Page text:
Orthogonal axes X, Y, and Z are shown in FIGS. 3 and 4 and defining three orthogonal planes—X/Y, X/Z, and Y/Z. As illustrated, arms 42 and 43 of grip 32 fill a first plane parallel to the X/Y plane. Hanger 34 is a hook that fills a second plane parallel to the X/Z plane. The first and second planes, then, are perpendicular to one another. Arms 42 and 43 are oriented to define an entry direction (B)—the direction in which drinking tube 22 is urged into retention slot 40. Entry direction (B) is parallel to the Y axis and to the first plane. Retention slot 40 has an axis (A) that is parallel to the Z axis and to the second plane. Reasons for this particular orientation are made clear below with reference to FIGS. 10 and 11.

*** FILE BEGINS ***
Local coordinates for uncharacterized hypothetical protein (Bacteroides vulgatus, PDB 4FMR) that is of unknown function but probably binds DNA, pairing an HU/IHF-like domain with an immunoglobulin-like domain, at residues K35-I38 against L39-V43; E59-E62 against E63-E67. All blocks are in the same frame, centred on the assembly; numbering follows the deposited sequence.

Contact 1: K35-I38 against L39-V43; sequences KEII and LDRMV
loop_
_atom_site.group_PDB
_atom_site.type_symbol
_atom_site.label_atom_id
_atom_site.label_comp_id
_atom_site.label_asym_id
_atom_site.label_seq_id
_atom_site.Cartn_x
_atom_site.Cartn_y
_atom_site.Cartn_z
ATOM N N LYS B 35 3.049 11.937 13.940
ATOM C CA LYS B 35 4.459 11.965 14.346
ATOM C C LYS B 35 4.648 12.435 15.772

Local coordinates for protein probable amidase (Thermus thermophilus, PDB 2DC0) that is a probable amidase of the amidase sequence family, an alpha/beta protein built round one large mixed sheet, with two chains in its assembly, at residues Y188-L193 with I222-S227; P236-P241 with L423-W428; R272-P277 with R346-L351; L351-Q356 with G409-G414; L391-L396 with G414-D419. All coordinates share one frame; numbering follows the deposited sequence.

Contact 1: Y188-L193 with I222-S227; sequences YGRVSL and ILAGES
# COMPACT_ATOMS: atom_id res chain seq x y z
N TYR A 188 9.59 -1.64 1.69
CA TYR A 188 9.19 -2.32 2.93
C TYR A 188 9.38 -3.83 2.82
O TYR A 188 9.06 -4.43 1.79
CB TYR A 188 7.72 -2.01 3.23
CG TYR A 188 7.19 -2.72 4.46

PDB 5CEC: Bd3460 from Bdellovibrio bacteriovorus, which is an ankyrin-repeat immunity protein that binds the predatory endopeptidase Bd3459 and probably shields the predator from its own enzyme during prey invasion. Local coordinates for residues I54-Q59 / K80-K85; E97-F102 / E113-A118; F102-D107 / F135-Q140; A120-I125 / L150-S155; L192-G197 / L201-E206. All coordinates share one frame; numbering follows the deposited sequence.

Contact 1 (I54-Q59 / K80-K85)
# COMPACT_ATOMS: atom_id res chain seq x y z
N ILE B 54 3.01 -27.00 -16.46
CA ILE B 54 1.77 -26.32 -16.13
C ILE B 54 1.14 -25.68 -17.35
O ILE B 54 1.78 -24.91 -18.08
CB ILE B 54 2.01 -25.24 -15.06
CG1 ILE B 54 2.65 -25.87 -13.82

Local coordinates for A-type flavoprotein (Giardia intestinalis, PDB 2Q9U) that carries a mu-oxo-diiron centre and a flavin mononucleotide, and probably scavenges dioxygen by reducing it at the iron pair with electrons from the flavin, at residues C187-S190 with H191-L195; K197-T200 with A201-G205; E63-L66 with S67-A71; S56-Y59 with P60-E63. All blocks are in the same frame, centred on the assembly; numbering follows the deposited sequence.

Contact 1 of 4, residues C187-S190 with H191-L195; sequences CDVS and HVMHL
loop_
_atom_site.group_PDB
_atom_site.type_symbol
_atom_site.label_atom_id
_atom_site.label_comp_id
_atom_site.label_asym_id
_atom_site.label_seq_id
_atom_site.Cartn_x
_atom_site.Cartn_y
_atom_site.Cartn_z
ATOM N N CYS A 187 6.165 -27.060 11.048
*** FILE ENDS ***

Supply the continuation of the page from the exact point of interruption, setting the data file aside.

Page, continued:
Moving on, FIGS. 5 and 6 illustrate an exemplary expander 50. Expander 50 is shown to include a main body 52 insertable through collar 26 of fill port 18 (See FIGS 1 and 2). Formed on body 52 are collar engaging surfaces 54, 56, 58, and 60 and surfaces 54A, 56A, 58A, and 60A. As one can see in FIGS. 5 and 6, surface 54A is adjacent and generally perpendicular to surface 54. Surface 56A is adjacent and generally perpendicular to surface 56. Surface 58A is adjacent and generally perpendicular to surface 58, and surface 60A is adjacent and generally perpendicular to surface 60. Integral to body 52 is expansion member 62, grip 64, and tab 66.